Audra doesn’t understand what her parents are hiding until the Cossacks come to arrest them.
It’s June 1893, in what used to be the country of Lithuania but has been part of Russia for years. Twelve-year-old Audra has spent most of her life on her parents’ farm. Her stage-magician father travels, and Audra knows he and her mother are doing something illegal, but she doesn’t know what. When Officer Rusakov arrests them and sets fire to their home, Audra discovers that they’ve been smuggling books—printed in Lithuanian. The Russians long ago banned that language, spoken or written, in an attempt to force assimilation. Even though everyone speaks both languages (Lithuanian in secret), Audra’s parents have kept her illiterate rather than have her attend Russian school. Now she joins a group of rebels smuggling books from printers in Prussia: adults Milda and Ben, and Lukas, a boy her own age. Magic tricks her father taught her allow her to distract her pursuers rather than hide from them. Written from Audra’s first-person point of view, with an all-white cast in keeping with its Eastern European setting, the novel suffers a bit from inconsistent pacing but delivers believable action and suspense. The Cossack leader comes across as a typical evil Russian, but the other characters are more fully drawn.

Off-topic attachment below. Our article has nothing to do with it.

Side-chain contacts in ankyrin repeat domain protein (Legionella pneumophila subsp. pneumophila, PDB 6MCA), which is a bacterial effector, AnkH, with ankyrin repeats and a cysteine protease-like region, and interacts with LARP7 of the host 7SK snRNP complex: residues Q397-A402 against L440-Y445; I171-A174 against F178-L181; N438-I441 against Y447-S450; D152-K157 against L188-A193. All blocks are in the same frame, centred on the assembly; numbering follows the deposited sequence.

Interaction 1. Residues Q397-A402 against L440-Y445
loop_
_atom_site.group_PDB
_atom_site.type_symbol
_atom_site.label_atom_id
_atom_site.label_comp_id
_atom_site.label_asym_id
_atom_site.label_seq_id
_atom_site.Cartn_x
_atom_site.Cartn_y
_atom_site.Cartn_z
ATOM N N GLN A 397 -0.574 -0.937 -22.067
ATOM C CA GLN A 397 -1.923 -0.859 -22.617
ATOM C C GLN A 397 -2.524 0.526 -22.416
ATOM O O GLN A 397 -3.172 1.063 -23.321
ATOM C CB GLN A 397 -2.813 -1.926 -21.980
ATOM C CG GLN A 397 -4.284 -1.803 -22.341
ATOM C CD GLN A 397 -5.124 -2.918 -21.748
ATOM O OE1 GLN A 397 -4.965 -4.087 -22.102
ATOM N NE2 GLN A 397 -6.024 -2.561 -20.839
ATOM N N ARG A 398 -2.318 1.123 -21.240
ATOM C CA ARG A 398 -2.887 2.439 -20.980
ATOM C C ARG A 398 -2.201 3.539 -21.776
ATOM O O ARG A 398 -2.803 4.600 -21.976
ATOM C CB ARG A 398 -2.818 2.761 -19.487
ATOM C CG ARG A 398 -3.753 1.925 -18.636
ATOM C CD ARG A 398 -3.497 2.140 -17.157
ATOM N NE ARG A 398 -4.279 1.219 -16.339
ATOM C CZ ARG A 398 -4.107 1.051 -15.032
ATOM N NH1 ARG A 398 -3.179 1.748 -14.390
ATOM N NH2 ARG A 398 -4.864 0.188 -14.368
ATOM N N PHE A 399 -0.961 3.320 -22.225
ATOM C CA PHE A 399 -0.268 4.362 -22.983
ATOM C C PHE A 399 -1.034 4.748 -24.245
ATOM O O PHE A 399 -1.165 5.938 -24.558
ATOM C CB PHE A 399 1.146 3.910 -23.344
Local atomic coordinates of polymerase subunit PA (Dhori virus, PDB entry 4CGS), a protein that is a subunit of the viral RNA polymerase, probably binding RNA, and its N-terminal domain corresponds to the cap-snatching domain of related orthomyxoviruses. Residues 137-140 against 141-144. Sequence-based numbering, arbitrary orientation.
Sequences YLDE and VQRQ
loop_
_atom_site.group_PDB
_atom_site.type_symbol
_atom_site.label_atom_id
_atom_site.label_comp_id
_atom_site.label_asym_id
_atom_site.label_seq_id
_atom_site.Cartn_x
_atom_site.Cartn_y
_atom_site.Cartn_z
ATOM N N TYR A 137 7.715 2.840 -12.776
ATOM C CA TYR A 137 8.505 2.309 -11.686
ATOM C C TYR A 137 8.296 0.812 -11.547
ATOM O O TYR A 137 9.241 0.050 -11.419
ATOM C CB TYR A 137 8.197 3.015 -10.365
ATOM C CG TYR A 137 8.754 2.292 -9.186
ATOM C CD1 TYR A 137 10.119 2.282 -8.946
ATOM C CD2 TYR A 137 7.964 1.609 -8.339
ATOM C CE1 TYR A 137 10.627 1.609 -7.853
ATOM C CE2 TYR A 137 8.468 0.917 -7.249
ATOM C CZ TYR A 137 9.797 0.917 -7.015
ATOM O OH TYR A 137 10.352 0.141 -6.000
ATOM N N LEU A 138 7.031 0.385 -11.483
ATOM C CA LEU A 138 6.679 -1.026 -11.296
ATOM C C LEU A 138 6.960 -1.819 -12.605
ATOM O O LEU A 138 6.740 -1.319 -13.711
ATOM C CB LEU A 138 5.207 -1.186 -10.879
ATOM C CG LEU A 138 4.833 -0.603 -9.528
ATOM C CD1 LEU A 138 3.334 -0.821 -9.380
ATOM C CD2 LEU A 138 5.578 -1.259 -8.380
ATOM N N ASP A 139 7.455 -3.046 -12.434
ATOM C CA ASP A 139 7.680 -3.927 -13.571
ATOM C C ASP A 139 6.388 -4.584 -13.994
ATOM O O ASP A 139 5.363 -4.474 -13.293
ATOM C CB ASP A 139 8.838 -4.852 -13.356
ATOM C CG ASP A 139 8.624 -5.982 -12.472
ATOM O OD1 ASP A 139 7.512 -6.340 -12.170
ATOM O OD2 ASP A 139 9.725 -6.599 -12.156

Overall, a solid adventure about a little-known place and time. (Historical fiction. 10-14)